Syrian Protests and the Media: Part I
The Syrian regime media are now desperate: Not only do they have to defend the regime: but they have to respond to an avalanche of “enemy” media that are focused on Syrian developments. Syrian regime media have always been what you expect from state media in the region: stale, unprofessional, boring, dishonest, deceptive, non-subtle, and fawning about the leader—whoever he is—and contributing to his (it is always a man) personality cult. But there is something particularly distinctive about Baathist media—and this applies to the Baathist regime of Salah Jadid as well: They excel in the art of curses and in vicious personal attacks. They have habitually resorted to describing their enemies as “Zionist spies and traitors,” although Baathist governments have been least effective in fighting or catching real Zionist spies and traitors. And when a Baathist government actually captures an Israeli spy (as the Syrian government did recently), the public often dismisses the claims because they are aware of how casual the Baathist governments have been in describing dissidents as such (it is called the art of takhwin—or declaring the other as a traitor: call it a secular version of takfir). Syrian newspapers still appear as a relic from 1960s newspapers: don’t be surprised if you read on the front page a piece of news about Bashar Assad meeting with a delegation from the Potato Association of Syria (assuming there is such an association). Or you may read about the president receiving a friendly letter from the leader of a small country that most Syrians have not heard of.
But now we live in the age of TV: there is not only the state TV, also the semi-state TV, Dunya: reportedly owned by the Makhluf family. It is obvious that Syrian regime media have no respect for the truth. That they are willing to say or claim anything: even when they may be truthful on occasion, it is hard to believe what they say given their track record of misinformation. The regime still sticks to its story: that the victims in Syria are victims of “terrorist or criminal armed gangs.” There are no civilian victims by state troops’ gun fire, according to state media. That is not part of the official narrative. As chief propagandist, Bouthaina Shaaban, said recently to Russian media: there are no innocent victims in Syria: only members of the security forces and members of the armed gangs are victims. The civilian victims don’t count at all. Dunya TV is now doing much of the counter-propaganda against Syria’s enemies. It is much more effective than the stale Syrian regime TV, from a propaganda point of view: it uses mockery and sarcasm and a mixture of imagery and contrasts to rebut Saudi and Qatari propaganda outlets.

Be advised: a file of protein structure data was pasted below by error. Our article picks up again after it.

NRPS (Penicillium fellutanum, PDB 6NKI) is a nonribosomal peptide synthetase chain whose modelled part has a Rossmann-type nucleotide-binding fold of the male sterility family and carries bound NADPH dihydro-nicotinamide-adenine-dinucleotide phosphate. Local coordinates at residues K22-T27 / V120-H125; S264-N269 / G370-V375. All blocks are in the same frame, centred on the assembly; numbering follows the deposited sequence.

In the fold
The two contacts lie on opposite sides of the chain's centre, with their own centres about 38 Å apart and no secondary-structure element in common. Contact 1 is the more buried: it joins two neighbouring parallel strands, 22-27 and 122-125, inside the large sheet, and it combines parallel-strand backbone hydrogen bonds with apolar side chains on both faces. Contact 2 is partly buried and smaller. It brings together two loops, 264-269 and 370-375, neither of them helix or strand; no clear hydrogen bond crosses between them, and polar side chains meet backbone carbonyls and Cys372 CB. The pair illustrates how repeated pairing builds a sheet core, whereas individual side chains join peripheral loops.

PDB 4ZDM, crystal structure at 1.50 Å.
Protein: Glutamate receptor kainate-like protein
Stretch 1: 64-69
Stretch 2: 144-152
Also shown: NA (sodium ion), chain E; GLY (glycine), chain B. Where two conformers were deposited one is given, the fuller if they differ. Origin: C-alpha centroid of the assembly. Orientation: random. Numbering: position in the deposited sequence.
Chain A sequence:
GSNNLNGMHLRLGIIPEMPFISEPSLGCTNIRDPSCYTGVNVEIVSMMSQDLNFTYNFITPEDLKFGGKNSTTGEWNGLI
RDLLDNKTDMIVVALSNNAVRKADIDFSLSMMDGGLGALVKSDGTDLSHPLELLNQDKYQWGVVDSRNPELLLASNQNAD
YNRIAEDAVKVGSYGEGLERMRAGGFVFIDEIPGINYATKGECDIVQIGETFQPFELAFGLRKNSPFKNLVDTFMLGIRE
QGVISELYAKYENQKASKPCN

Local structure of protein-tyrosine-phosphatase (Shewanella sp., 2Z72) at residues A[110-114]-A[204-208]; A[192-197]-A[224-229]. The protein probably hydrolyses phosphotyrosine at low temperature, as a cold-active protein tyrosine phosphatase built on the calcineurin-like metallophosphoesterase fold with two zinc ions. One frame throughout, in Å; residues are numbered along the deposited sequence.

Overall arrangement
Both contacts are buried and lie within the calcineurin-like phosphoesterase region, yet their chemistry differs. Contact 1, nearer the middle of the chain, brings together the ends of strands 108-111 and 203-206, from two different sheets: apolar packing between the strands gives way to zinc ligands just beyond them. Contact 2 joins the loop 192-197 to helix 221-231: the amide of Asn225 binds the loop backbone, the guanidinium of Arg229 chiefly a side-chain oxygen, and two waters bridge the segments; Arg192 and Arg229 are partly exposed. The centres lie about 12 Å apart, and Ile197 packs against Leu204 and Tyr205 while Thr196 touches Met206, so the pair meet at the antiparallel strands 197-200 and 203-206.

Arab viewers are left to scramble between Saudi-Qatari media on the one hand, and the Syrian media on the other hand. It is a war of propaganda where truth is the sure victim. Syrian speakers (on the various outlets) are rather effective for their cause: unlike Lebanese speakers, they are consistently articulate and eloquent in the use of the Arab language. They all seem to speak fast and forcefully. The star of Syrian propaganda as of late is someone by the name of Muhammad Dirar Jammu: he appears on Syrian propaganda outlets and on Amal TV in Lebanon. There is no one more outlandish and more theatrical and more demagogic than this guy. He is reckless in his propaganda message, and is thriving in the Baathist limelight. He once told Syrian dissidents (on NBN TV—owned by Amal Movement--which has been fierce in defending the Syrian regime): we know where you are, and we know what you eat and what time you go to sleep and where do you drink your coffee. It was quite Orwellian. He is the one who often faults Bashar for his excessive “mercy”: Bashar’s mercy has now cost the Syrian people some 3000 civilian victims. And Jammu, like other propagandists for the regime—including the Lebanese guests—often threatens to “reveal” damning documents to prove the wild conspiracies that are posited by the regime. But they never feel rushed to release those damning documents. Yet, the one real conspiracy against the Syrian regime (the Saudi plot to unseat Bashar), never gets specific mention in Syrian regime media. Syrian propaganda outlets still refrain from criticizing Saudi Arabia: Al-Watan (reportedly owned by the Makhlufs too) newspaper may make a passing reference here and there but that is about it. Syria is not winning the propaganda war, but the Saudi and Qatari media are not doing any better. My next blog entry will deal with that.
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